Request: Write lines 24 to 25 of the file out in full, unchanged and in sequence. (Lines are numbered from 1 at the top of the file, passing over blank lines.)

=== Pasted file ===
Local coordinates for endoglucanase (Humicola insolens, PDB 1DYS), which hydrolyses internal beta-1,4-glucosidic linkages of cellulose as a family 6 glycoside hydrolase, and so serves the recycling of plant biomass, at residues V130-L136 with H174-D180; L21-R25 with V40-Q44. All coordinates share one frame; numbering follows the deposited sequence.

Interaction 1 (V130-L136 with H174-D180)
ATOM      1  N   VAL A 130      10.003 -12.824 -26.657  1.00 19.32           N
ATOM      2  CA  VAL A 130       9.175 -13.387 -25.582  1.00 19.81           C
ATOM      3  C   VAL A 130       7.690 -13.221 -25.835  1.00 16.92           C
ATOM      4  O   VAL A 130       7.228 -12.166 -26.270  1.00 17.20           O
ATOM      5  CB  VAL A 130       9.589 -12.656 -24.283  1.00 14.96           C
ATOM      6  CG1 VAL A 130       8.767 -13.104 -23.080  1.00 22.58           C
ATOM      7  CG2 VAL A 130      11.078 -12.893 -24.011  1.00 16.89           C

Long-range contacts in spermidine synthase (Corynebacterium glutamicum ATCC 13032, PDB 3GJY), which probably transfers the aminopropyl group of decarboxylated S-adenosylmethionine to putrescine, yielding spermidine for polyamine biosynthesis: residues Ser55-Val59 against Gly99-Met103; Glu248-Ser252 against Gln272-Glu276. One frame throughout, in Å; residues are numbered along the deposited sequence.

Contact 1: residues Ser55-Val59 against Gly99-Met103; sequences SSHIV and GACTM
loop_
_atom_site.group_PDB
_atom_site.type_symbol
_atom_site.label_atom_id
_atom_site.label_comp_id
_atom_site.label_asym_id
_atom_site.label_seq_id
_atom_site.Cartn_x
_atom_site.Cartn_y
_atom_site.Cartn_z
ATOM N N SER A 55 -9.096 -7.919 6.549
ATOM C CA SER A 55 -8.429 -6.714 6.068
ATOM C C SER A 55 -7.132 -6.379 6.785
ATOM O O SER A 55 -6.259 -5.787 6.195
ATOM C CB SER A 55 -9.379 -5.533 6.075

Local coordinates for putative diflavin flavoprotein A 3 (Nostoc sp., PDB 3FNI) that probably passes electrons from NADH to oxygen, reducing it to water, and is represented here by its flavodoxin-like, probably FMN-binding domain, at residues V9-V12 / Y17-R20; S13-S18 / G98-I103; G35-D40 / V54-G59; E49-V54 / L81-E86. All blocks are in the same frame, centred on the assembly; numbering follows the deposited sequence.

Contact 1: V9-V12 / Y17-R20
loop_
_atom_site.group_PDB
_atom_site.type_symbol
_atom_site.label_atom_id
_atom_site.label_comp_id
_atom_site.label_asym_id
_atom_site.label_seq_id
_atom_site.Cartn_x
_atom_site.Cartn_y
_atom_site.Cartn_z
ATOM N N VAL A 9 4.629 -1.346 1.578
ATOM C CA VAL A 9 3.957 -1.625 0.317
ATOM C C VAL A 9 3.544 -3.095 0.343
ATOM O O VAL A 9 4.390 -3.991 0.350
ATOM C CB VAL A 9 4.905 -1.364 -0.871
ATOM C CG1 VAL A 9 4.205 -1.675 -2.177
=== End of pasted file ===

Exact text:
ATOM C C SER A 55 -7.132 -6.379 6.785
ATOM O O SER A 55 -6.259 -5.787 6.195